Omaha – The use and overuse of restricted housing in U.S. prisons has received increasing attention as a result of two factors. First, states and the federal government substantially increased the use of prison, beginning in the mid-1970s and continuing into the 21st century. Known as mass incarceration, this increase in rates of incarceration put significant strains on correctional systems, including controlling the behavior of these large correctional populations. Second, during this time there was also an increase in our scientific knowledge of the negative impact of solitary confinement on the brain and overall mental health. This appears to be especially true for youth, whose brains have not fully developed. Consequently, the Nebraska Legislature enacted LB598, which took effect July 1, 2016, that placed limits on the use of restricted housing and increased reporting requirements for the use of restricted housing in the Nebraska correctional system.
In 2017, the Nebraska Center for Justice Research published a research brief outlining recommendations for best practice standards for the use of restricted housing with juveniles. Here is a summary of the findings.
Restricted housing among juvenile populations—the social and physical isolation of certain youth from other juveniles, recreational time, and educational materials—is a punitive method employed by juvenile correctional facilities that restricts youths’ physical movement for a prolonged period of time. Nebraska houses the third highest per capita number of juveniles residing in detention, correctional, or residential facilities in the United States, and many facilities across the state report using restricted housing for much longer period than surrounding states.
Due to their age and associated developmental needs (e.g., brain development, social interactions, etc.), juveniles are at higher risk for experiencing negative effects of restricted housing, such as psychosis, suicidal ideation/attempts, depression, and anxiety. Further, the use of isolation may exacerbate existing mental and emotional problems among juveniles. Restricted housing is strongly linked to suicide attempts, in situations where juveniles are unattended and unmonitored. Moreover, juveniles in restricted housing are unable to access positive and prosocial activities or educational programming, and are thus doubly punished while in isolation.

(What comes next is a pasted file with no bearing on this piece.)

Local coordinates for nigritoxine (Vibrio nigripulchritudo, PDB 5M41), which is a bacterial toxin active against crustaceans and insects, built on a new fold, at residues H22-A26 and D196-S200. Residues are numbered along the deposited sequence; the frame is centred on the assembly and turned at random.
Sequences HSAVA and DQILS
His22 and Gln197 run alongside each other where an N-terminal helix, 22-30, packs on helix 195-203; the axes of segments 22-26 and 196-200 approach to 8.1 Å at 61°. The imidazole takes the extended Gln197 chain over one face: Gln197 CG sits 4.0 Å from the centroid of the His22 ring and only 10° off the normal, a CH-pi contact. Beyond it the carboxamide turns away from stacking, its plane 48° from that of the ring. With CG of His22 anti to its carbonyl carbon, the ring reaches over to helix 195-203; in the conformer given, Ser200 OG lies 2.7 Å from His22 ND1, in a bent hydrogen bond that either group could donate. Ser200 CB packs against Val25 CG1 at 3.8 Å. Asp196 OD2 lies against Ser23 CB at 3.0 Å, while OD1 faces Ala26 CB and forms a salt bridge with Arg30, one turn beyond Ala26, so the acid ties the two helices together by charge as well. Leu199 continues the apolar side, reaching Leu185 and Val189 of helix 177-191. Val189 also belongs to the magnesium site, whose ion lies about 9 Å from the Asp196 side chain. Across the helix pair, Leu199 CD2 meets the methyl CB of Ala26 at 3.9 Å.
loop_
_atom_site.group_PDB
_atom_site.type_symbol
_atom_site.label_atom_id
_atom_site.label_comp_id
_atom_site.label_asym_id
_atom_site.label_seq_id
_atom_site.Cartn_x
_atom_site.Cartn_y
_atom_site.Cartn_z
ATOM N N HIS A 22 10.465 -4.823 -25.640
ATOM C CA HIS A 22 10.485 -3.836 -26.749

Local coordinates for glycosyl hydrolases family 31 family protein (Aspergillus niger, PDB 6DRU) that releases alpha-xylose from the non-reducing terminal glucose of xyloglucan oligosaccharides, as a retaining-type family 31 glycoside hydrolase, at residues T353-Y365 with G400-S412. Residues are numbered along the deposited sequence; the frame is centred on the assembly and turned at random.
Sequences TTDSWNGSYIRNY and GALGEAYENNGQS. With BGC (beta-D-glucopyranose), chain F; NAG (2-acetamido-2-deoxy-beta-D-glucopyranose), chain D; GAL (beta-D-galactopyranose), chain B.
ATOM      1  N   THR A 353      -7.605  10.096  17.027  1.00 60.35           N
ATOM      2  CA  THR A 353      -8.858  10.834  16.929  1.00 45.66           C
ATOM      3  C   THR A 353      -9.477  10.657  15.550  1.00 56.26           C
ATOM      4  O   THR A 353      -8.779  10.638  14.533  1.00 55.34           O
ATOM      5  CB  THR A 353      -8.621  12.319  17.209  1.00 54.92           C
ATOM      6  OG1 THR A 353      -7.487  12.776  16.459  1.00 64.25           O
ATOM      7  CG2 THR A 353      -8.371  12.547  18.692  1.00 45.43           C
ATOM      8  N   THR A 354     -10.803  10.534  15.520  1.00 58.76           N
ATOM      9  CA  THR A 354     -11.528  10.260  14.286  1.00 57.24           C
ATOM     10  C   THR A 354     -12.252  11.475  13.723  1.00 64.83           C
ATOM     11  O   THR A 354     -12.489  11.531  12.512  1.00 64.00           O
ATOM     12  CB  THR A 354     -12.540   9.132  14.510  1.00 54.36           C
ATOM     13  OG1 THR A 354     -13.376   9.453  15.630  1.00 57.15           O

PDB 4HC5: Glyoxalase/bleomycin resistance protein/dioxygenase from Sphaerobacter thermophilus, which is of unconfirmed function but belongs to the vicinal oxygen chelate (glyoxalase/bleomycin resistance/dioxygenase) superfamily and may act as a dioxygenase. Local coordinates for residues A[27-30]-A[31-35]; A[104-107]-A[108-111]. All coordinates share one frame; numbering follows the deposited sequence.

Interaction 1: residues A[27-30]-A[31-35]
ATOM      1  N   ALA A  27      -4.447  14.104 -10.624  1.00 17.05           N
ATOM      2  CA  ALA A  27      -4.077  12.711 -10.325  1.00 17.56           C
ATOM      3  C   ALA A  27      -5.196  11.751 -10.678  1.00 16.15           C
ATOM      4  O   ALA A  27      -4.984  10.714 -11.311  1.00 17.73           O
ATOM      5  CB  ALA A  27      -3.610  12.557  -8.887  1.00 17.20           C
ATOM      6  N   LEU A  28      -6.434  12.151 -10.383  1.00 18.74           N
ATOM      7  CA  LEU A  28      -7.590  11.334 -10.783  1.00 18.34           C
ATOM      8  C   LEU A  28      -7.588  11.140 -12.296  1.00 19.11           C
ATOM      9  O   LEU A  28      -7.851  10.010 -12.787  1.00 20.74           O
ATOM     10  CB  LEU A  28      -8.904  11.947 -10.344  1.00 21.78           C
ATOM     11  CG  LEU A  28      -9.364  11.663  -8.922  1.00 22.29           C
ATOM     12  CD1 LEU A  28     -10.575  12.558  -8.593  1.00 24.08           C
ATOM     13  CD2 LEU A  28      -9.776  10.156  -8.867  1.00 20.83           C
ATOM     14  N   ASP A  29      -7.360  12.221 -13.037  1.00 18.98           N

Due to the negative effects of restricted housing among juveniles, NCJR recommends the adoption of the following best practice standards for the use of restricted housing for juveniles in the Nebraska Department of Correctional Services.
- Use restricted housing only as a temporary response to behavior that threatens immediate harm to the youth or others.
- Limit the time juveniles spend in restricted housing, and monitor them every 15 minutes.
- Prior to using restricted housing, staff should use less restrictive techniques and rehabilitative efforts.
- Explain the reasons for isolation to juveniles and the fact that they will be released upon regaining self-control.
- Assess youth at intake for mental health, suicide, or other risk factors that may be exacerbated by the use of restricted housing.
- Keep designated restricted housing areas suicide resistant and protrusion-free.
- Better understand the unique developmental needs of juveniles so as to minimize the employment of tactics (such as restricted housing) that can negatively affect healthy development.
The complete research brief, Restricted Housing Among Justice Populations, is available on the the NCJR website.
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